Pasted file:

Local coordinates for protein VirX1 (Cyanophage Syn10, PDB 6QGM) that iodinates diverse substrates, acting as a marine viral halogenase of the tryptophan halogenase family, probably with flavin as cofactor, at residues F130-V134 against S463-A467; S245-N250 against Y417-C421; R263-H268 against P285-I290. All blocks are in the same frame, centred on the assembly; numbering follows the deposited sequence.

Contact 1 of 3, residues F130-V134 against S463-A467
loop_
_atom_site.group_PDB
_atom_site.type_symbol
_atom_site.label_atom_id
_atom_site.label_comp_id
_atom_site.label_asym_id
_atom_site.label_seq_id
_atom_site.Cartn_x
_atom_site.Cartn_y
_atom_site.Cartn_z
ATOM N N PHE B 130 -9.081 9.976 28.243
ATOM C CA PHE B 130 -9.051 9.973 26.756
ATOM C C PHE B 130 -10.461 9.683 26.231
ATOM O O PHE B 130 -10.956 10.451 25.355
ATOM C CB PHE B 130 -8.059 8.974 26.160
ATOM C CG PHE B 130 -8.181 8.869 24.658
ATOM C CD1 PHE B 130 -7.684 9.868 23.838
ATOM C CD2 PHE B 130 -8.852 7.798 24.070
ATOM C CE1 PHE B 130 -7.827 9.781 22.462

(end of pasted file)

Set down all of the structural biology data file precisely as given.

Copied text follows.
Local coordinates for protein VirX1 (Cyanophage Syn10, PDB 6QGM) that iodinates diverse substrates, acting as a marine viral halogenase of the tryptophan halogenase family, probably with flavin as cofactor, at residues F130-V134 against S463-A467; S245-N250 against Y417-C421; R263-H268 against P285-I290. All blocks are in the same frame, centred on the assembly; numbering follows the deposited sequence.

Contact 1 of 3, residues F130-V134 against S463-A467
loop_
_atom_site.group_PDB
_atom_site.type_symbol
_atom_site.label_atom_id
_atom_site.label_comp_id
_atom_site.label_asym_id
_atom_site.label_seq_id
_atom_site.Cartn_x
_atom_site.Cartn_y
_atom_site.Cartn_z
ATOM N N PHE B 130 -9.081 9.976 28.243
ATOM C CA PHE B 130 -9.051 9.973 26.756
ATOM C C PHE B 130 -10.461 9.683 26.231
ATOM O O PHE B 130 -10.956 10.451 25.355
ATOM C CB PHE B 130 -8.059 8.974 26.160
ATOM C CG PHE B 130 -8.181 8.869 24.658
ATOM C CD1 PHE B 130 -7.684 9.868 23.838
ATOM C CD2 PHE B 130 -8.852 7.798 24.070
ATOM C CE1 PHE B 130 -7.827 9.781 22.462